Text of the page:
•In October 1965, Ford and the management of the Empire State Building in New York collaborated to display a new Mustang convertible on the world’s highest observation deck
•Ford engineers and technicians cut the car into four sections that would fit into the building elevators, then added brackets to enable quick disassembly and rebuilding.
In 1965, the Ford Mustang was the talk of the nation. The first calendar year of production saw sales of more than 400,000 units, well over the 100,000 units projected in the original business plan, making it the fastest-selling new car of all time.
Today, with instantaneous multimedia communication around the world through the Internet and social media, generating marketing buzz is a huge industry. In 1965, it was a bit more challenging.
Robert Leury, vice president and general manager of the Empire State Building saw the Mustang sales figures and thought heâ€™d love to gain a slice of that frenzy. In the fall of 1965, Leury invited Ford division merchandising manager William Benton in for a meeting to discuss how to pull off a headline-grabbing spectacle. What follows is one of the most outrageous examples of 1960s-era advertising moxie.
After the meeting Benton returned to Dearborn and formed a tidy team of eight with one goal: Put a 1966 Mustang on the 86th floor observation deck of the worldâ€™s tallest, most iconic building. The challenges were significant. Due to the buildingâ€™s stupendous spire and sloping upper architecture, it was determined that lowering a complete car onto the observation deck via helicopter was just too complex and dangerous, so another approach had to be developed.
This is where Ford engineers set to work. The crew took a trip to New York, measuring tapes in hand, carefully noting the dimensions of the buildingâ€™s doorways, halls, rooms and elevators. After some back-of-the-napkin calculations the plan was set: Slice a perfectly good â€˜66 Mustang convertible into pieces, stuff it into the passenger elevator, then put it back together at the top.
The trick would be to split the car and put it back together in such a way that it wasnâ€™t apparent as anything but a production vehicle â€“ no cuts to the sheet metal, no trick hinges or fake fiberglass panels. Everything had to appear to be stock Mustang.
Back in Dearborn, the team went to work. In order to fit the 15-foot-long Mustang into the seven-foot-tall elevators, they decided to cut the body of a white convertible into four main sections: windshield, front end, center body and rear end.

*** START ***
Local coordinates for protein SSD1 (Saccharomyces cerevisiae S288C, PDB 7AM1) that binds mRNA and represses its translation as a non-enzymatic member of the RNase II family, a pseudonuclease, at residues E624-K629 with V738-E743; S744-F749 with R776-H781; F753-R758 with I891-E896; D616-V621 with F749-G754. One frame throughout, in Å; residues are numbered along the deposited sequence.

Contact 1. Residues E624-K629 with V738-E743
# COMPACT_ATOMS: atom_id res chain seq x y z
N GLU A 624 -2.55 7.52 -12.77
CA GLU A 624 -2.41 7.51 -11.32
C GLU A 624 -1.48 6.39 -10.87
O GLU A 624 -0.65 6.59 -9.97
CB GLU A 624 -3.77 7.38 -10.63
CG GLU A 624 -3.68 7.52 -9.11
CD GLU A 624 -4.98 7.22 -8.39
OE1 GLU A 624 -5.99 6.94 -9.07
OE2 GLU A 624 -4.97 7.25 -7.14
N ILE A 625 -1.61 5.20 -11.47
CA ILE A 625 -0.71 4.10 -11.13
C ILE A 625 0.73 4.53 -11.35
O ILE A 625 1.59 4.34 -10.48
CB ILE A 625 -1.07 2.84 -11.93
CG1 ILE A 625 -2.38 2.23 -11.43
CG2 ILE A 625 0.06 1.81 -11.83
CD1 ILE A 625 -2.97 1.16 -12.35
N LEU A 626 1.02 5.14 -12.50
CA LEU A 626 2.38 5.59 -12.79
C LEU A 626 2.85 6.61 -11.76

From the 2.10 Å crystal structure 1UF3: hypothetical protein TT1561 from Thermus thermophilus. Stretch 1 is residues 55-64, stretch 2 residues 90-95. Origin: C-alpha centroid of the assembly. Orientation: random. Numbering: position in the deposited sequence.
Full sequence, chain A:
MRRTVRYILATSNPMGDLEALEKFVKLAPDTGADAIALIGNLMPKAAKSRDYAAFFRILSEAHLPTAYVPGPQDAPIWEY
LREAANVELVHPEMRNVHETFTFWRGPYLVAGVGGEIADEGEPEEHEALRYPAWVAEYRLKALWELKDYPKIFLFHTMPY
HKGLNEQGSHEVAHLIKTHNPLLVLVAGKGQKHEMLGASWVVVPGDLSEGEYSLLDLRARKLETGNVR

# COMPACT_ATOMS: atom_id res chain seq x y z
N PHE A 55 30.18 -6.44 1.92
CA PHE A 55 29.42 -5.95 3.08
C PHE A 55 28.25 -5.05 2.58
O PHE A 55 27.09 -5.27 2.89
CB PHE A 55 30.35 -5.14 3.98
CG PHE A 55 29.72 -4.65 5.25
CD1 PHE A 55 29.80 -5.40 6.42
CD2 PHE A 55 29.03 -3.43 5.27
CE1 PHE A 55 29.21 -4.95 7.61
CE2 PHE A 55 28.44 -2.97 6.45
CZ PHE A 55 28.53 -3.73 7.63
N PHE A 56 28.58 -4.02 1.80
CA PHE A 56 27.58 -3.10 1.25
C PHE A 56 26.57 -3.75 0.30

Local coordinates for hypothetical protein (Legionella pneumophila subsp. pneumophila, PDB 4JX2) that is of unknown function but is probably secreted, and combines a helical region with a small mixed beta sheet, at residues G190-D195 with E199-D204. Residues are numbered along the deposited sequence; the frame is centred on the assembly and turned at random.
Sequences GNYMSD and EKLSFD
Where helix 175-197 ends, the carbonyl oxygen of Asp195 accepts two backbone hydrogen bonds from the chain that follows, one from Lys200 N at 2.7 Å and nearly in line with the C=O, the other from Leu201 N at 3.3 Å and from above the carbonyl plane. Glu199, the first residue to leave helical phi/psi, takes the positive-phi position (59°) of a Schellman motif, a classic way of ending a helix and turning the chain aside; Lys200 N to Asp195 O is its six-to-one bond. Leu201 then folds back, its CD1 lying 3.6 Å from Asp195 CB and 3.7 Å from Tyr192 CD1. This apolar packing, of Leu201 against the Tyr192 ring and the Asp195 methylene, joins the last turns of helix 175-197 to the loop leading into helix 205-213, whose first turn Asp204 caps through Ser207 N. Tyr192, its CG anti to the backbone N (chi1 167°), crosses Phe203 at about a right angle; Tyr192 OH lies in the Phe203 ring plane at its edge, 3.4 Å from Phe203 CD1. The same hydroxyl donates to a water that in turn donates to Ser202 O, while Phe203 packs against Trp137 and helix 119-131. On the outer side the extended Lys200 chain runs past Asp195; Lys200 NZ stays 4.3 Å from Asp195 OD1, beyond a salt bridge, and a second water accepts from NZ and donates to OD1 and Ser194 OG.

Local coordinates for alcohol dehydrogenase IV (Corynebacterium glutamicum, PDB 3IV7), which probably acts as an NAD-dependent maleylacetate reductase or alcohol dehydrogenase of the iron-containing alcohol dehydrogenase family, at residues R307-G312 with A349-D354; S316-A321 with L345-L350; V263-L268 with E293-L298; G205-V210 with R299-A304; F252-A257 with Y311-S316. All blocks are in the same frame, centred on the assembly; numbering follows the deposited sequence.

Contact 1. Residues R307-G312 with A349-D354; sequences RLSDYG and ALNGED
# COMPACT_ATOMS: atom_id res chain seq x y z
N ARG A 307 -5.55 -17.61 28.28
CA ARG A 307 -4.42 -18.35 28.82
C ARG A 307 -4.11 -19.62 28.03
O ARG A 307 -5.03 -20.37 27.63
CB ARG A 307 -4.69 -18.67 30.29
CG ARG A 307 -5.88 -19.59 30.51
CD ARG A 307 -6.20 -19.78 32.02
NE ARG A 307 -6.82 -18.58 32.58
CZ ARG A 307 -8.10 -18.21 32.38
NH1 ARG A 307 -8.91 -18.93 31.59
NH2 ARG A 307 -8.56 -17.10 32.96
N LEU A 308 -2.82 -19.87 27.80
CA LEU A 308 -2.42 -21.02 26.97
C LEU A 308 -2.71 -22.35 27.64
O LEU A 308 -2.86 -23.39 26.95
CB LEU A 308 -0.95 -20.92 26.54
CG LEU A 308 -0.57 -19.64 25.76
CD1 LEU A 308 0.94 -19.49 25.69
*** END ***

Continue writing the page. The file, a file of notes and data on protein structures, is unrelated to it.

The front seats, center console and doors were temporarily removed to simplify access. Next, the engine, transmission and driveshaft were removed. At this point, they could do the dirty work and cut the floor pan out â€“ the rear slice was done right at the rocker panel below the trailing edge of the door, while the front followed the seam at the bottom of the leading edge of the door. The final cut was at the base of the windshield frame. Now the trick was putting it back together. A series of brackets was designed and fabricated so the pieces of the car could slide together and be bolted in place, once again rigid enough to act as a display car.
To make the job of moving the heavy pieces around managable, a rolling dolly was built to guide the front and rear halves into and out of the elevators. The team made three practice runs up similar elevators at the Ford headquarters in Dearborn and everything checked out. The only thing left was to set a date.
At 10:30 p.m. on Oct. 20, 1965, the crew, decked out in crisp white overalls, met at the base of the 1,472-foot-tall Empire State Building and unloaded the car. They disassembled it in front of astonished onlookers. Everything was progressing as planned and they started moving parts up the elevator.
Despite all the upfront planning, the front section was found to be exactly Â¼-inch-too tall for the elevator door; the steering wheel was in the way. After some careful jostling, it was slipped through the doorway. Once at observation deck level, the team rolled the sections out the 32-inch-wide door and reassembled the Mustang in gusting 40 mph winds by 4:30 a.m. â€“ just in time for a short break, before news helicopters gathered to begin photographing the car from above.
By 11 a.m. photographers had gotten their fill and the car was taken apart once again and reassembled in the observation floorâ€™s inner room, where it greeted an estimated 14,000 visitors that first day and countless more for many months to come.
This sort of high-profile marketing no doubt played a part in getting people into showrooms that year. In 1966, Ford sold an incredible 607,568 Mustangs â€“ the most ever in a single year. By March 1966, an unbelievable 1 million copies had been sold since launch â€“ just about the same time the little white Mustang convertible on top of the Empire State Building was about to retire from the highest showroom in the world.